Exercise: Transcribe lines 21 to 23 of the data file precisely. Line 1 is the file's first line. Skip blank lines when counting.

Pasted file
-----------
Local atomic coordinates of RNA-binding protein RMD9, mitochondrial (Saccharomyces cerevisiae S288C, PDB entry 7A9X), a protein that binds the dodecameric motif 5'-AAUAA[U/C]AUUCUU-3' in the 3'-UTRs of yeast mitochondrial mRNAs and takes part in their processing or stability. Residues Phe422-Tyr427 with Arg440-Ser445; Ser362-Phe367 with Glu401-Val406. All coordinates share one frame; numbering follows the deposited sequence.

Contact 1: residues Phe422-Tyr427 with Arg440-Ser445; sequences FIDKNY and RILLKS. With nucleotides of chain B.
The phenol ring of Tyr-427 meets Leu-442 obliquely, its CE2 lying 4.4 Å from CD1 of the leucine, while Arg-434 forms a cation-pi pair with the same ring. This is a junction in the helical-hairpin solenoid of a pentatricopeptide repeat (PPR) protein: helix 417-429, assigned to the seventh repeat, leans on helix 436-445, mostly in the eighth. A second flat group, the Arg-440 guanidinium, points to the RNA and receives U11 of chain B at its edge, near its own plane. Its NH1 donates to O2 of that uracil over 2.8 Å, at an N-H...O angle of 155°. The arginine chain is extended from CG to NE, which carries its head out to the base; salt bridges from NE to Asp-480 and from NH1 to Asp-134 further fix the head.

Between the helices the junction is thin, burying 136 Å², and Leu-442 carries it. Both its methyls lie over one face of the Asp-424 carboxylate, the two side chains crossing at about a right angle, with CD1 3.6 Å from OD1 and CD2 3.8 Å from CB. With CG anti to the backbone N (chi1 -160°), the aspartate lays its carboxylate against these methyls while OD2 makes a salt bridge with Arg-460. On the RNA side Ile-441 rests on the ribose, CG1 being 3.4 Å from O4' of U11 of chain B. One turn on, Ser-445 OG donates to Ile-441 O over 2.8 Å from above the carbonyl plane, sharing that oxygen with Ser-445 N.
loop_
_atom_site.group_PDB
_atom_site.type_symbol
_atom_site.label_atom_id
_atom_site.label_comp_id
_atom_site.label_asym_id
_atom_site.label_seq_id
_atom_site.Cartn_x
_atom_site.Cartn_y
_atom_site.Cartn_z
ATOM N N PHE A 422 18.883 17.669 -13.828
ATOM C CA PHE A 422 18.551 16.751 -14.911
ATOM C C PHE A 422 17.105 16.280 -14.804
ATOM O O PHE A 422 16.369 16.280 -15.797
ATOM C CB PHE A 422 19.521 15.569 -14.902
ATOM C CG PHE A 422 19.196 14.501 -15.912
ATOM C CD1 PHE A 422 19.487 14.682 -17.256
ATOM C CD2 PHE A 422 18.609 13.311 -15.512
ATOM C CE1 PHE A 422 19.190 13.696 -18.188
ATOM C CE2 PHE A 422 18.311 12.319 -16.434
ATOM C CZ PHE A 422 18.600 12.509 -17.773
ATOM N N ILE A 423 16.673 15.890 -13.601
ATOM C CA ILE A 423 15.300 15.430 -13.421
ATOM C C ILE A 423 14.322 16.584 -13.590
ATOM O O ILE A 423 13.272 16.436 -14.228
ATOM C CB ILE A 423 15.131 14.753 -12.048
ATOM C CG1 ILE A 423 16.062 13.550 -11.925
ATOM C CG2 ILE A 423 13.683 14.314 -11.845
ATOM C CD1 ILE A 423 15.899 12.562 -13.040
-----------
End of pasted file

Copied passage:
ATOM C CD1 PHE A 422 19.487 14.682 -17.256
ATOM C CD2 PHE A 422 18.609 13.311 -15.512
ATOM C CE1 PHE A 422 19.190 13.696 -18.188